Yesterday was big news in the world of wireless, and not for a great reason. Security researcher Mathy Vanhoef publicly disclosed that a major vulnerability, ‘KRACK’, was discovered in the common encryption protocol WPA2. Seeing that almost every wireless device and router relies on WPA2 to encryption, you can bet that you’re probably affected. Below we’ve rounded up some of the top tips for keeping your network safe in the wake of the ‘krack attack.’
Consider Replacing Your Router
Your wireless router will definitely need some updating. If your router was supplied by your service provider, you should ask the company when their branded kit will be patched. Look to see if your router is up to date by checking out the administrator panel. If your service provider has no intention of quickly putting out firmware, it’s probably time to find another ISP….
Might be time to dust off those old Ethernet cables if your router still hasn’t received a patch. You may also want to disable wi-fi on your device, just to be safe that all network traffic is going through the Ethernet cable.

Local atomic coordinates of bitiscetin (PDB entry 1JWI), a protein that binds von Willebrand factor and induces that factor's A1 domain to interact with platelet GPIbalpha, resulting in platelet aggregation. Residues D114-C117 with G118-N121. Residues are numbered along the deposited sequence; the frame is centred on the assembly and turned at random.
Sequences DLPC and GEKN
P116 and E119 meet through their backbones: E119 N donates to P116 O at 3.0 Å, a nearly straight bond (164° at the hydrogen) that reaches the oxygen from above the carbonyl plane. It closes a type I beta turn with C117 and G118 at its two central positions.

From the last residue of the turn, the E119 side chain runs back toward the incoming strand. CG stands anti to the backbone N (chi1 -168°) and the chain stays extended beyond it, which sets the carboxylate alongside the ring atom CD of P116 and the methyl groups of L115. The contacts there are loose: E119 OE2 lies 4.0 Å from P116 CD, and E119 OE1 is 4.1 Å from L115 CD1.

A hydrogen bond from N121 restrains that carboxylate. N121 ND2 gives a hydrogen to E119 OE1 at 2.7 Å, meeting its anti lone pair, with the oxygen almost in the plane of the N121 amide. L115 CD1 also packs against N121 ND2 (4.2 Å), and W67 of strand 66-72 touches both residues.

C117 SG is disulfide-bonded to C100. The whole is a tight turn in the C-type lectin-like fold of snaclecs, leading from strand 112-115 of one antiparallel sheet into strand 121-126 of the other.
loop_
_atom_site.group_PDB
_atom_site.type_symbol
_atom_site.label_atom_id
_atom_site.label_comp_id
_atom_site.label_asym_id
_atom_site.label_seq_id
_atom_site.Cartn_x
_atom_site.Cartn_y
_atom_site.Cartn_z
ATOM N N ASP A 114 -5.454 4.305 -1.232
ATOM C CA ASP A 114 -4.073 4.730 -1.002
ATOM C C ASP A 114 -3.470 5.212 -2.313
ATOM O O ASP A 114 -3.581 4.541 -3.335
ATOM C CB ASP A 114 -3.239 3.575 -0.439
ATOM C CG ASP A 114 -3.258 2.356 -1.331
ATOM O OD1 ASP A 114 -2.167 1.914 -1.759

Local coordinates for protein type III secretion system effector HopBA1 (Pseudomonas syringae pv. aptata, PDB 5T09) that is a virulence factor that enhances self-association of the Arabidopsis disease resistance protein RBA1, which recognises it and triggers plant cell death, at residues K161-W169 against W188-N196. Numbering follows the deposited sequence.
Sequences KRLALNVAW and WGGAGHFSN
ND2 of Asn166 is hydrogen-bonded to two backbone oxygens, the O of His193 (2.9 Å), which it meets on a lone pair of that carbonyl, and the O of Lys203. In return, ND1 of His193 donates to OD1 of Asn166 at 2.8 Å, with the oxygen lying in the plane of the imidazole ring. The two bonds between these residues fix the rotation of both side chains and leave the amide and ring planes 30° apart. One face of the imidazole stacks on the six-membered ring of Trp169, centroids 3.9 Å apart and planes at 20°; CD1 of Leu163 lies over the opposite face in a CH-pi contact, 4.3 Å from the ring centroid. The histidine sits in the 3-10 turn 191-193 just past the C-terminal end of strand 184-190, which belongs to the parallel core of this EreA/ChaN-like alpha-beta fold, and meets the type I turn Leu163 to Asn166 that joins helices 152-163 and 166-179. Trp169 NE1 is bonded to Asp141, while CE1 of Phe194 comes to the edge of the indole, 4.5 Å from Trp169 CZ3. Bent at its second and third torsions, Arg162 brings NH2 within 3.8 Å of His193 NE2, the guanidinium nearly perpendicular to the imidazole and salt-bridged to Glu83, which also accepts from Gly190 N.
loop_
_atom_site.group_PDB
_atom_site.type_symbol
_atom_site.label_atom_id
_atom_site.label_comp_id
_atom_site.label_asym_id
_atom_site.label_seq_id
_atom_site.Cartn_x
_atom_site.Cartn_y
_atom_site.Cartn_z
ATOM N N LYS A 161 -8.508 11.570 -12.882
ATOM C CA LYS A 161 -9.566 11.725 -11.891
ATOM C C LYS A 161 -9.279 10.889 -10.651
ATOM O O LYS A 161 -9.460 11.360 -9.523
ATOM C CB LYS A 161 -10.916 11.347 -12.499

Update Your Devices
Before you panic, you should know that your wireless devices can be updated to prevent the KRACK vulnerability. All updated devices and non-updated devices can exist simultaneously on the same network. That being said,k you should update all your routers and wireless devices with the latest security patches. You may also want to consider enabling automatic updates to prepare for any future vulnerabilities.
Stay with me on this one. We all know extra data charges can be pricey and that cellular connections can often be iffy at best in some areas. Any devices running Android 6.0 or later are especially vulnerable, so Android users, be careful!
It’s possible to cut down on risks by prioritizing encrypted internet traffic over unencrypted traffic. The Electronic Frontier Foundation has released a browser extension by the name of HTTPS Everywhere, that we highly recommend to anyone using Chrome, Firefox, or Opera. This extension automatically tells your browser to use the HTTPS encrypted access of the unencrypted access. Keep in mind that if a site doesn’t offer secure access, this extension isn’t able to do much about it.